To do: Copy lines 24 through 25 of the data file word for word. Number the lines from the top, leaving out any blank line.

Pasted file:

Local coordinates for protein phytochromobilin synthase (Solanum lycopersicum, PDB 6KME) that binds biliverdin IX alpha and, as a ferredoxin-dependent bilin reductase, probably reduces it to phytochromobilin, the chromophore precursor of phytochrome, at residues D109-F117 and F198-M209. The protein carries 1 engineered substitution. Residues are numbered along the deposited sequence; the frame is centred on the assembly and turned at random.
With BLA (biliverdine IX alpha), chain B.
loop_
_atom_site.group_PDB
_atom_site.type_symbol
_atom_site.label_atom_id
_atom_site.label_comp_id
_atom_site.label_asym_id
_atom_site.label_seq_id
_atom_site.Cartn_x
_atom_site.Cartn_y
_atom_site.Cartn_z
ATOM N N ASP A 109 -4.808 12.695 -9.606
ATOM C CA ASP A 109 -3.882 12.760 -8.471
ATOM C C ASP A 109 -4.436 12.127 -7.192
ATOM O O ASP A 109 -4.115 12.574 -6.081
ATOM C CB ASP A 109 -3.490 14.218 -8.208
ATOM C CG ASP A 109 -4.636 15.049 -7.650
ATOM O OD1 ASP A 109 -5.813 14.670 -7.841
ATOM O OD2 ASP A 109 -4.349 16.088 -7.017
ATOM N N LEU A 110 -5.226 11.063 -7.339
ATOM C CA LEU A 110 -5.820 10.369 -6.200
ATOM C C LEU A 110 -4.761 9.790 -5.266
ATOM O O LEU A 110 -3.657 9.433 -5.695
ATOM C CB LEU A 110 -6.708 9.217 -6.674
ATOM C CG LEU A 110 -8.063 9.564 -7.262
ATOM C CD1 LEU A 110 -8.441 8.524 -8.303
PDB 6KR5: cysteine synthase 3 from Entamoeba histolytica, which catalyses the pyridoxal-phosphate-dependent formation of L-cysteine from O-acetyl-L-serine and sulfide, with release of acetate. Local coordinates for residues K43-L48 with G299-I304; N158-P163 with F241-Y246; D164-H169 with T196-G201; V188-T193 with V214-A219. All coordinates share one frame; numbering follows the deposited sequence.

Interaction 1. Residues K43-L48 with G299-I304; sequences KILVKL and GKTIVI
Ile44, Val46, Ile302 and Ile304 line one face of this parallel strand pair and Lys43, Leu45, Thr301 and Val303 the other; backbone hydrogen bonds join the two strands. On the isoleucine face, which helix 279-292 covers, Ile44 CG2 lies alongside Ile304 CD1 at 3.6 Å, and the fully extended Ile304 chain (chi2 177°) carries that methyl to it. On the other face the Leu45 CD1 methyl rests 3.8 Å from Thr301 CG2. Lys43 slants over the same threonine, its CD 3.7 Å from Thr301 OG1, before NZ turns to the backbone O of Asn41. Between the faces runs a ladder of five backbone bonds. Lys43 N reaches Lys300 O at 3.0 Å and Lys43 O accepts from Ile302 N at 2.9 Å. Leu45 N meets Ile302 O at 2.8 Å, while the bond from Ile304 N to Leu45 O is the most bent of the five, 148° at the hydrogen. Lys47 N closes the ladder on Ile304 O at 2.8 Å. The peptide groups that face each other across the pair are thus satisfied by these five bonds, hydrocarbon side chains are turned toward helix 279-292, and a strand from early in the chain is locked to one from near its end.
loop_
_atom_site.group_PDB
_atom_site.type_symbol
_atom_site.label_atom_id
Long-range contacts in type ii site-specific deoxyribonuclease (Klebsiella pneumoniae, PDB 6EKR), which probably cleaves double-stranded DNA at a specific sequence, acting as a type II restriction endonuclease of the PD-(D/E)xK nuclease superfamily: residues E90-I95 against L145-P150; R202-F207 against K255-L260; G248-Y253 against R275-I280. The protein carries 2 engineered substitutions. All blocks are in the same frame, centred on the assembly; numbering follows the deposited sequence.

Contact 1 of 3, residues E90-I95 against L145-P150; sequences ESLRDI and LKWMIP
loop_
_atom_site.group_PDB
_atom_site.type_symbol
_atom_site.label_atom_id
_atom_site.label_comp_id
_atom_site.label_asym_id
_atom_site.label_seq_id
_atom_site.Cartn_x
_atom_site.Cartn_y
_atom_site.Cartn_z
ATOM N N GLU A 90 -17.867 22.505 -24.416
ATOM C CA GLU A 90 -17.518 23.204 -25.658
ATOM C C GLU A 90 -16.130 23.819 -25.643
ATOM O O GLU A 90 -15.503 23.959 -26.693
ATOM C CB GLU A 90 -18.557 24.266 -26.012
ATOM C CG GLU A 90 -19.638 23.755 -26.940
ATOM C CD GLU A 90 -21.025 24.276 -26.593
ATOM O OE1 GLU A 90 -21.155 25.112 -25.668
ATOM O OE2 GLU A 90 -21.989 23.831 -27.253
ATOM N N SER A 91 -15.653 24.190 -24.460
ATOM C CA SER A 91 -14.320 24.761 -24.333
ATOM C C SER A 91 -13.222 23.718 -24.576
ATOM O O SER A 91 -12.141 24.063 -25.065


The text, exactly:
ATOM O O LEU A 110 -3.657 9.433 -5.695
ATOM C CB LEU A 110 -6.708 9.217 -6.674